Please visit the full article for four more stories of a summer at ESO Headquarters.

See the full article here .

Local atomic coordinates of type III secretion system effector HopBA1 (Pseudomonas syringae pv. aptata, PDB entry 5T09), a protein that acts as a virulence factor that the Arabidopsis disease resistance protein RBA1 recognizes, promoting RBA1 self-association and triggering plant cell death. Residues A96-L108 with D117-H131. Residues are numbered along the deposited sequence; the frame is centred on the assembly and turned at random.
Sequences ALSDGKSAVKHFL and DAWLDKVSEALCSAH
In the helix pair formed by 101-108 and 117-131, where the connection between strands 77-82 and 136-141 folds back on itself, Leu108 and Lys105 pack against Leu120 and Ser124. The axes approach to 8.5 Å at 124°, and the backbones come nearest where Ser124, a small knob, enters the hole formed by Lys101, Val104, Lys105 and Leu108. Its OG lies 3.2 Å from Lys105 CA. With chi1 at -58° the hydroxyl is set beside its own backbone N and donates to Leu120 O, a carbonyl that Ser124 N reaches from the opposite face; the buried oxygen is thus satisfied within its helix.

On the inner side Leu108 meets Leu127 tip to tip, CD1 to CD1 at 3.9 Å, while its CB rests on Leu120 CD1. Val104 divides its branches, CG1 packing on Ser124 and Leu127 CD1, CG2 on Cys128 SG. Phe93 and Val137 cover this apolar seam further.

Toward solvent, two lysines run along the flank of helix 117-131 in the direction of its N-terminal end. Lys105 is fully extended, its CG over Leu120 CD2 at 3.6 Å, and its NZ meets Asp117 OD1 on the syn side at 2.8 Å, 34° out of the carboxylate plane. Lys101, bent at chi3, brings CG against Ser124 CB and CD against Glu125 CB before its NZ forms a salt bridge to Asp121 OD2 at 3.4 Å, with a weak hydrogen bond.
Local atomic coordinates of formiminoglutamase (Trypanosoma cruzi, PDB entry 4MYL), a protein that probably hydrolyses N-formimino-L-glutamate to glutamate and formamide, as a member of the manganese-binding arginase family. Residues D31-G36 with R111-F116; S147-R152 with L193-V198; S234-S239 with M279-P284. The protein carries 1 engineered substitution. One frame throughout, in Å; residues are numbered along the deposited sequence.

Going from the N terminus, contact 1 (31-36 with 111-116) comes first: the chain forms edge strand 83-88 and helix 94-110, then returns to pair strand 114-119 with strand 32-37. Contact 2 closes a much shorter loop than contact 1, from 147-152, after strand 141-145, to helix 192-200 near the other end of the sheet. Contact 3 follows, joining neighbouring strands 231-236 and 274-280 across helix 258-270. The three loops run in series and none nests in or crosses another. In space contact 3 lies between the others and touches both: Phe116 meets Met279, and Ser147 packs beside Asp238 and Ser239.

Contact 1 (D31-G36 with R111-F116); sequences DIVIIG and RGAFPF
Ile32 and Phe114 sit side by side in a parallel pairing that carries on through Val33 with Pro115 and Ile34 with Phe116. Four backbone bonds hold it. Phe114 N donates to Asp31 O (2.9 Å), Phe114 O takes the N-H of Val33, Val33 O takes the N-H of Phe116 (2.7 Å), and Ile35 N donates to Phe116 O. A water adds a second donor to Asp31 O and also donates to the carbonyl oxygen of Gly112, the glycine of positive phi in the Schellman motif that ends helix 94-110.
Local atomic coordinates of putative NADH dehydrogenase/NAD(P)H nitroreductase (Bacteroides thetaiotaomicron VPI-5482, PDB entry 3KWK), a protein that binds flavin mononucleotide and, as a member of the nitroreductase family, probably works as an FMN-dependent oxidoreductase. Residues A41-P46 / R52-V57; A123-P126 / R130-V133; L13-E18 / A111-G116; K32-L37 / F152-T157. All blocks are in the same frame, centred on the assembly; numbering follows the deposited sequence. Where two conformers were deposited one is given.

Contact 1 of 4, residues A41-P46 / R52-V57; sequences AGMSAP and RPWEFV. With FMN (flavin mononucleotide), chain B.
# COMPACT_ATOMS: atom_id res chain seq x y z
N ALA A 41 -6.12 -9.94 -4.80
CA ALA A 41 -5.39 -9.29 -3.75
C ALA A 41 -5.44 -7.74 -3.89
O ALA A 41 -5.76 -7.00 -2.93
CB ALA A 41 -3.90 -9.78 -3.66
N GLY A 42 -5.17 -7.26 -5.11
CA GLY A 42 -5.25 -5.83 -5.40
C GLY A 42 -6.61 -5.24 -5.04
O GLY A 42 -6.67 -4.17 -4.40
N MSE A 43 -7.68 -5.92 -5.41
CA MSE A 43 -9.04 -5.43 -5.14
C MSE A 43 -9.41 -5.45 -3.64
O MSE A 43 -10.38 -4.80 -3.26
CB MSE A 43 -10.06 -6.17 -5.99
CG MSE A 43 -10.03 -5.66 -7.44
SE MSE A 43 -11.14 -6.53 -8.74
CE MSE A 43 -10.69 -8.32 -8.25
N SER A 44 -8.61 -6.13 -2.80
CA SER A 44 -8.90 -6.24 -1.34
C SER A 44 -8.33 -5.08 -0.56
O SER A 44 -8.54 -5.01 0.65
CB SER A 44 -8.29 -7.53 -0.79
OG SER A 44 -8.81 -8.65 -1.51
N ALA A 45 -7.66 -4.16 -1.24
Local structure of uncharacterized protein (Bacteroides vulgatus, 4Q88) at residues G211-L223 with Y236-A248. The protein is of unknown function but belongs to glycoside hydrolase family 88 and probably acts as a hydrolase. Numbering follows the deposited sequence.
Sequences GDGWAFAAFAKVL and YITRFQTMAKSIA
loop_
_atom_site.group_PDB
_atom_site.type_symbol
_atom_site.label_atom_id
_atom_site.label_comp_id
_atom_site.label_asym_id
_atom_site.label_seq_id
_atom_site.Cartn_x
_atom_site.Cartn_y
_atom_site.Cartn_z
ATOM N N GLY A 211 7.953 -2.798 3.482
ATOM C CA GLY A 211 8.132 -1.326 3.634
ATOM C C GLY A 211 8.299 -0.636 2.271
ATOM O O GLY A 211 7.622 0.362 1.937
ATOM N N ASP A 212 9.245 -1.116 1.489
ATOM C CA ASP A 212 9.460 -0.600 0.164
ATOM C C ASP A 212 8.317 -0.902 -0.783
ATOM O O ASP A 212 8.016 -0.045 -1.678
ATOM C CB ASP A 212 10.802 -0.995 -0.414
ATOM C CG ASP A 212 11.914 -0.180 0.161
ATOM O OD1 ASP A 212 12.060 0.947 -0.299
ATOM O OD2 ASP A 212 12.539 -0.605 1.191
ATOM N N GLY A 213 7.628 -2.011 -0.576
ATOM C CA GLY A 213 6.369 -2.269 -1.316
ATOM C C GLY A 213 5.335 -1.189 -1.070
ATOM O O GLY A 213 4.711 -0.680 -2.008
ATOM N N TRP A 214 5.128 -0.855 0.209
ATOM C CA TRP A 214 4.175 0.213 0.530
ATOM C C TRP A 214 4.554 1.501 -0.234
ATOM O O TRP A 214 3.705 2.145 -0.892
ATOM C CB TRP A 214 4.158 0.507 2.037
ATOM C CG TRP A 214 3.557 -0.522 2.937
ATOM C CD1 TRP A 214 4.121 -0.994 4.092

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ESO is the foremost intergovernmental astronomy organisation in Europe and the world’s most productive ground-based astronomical observatory by far. It is supported by 16 countries: Austria, Belgium, Brazil, the Czech Republic, Denmark, France, Finland, Germany, Italy, the Netherlands, Poland, Portugal, Spain, Sweden, Switzerland and the United Kingdom, along with the host state of Chile. ESO carries out an ambitious programme focused on the design, construction and operation of powerful ground-based observing facilities enabling astronomers to make important scientific discoveries. ESO also plays a leading role in promoting and organising cooperation in astronomical research. ESO operates three unique world-class observing sites in Chile: La Silla, Paranal and Chajnantor. At Paranal, ESO operates the Very Large Telescope, the world’s most advanced visible-light astronomical observatory and two survey telescopes. VISTA works in the infrared and is the world’s largest survey telescope and the VLT Survey Telescope is the largest telescope designed to exclusively survey the skies in visible light. ESO is a major partner in ALMA, the largest astronomical project in existence. And on Cerro Armazones, close to Paranal, ESO is building the 39-metre European Extremely Large Telescope, the E-ELT, which will become “the world’s biggest eye on the sky”.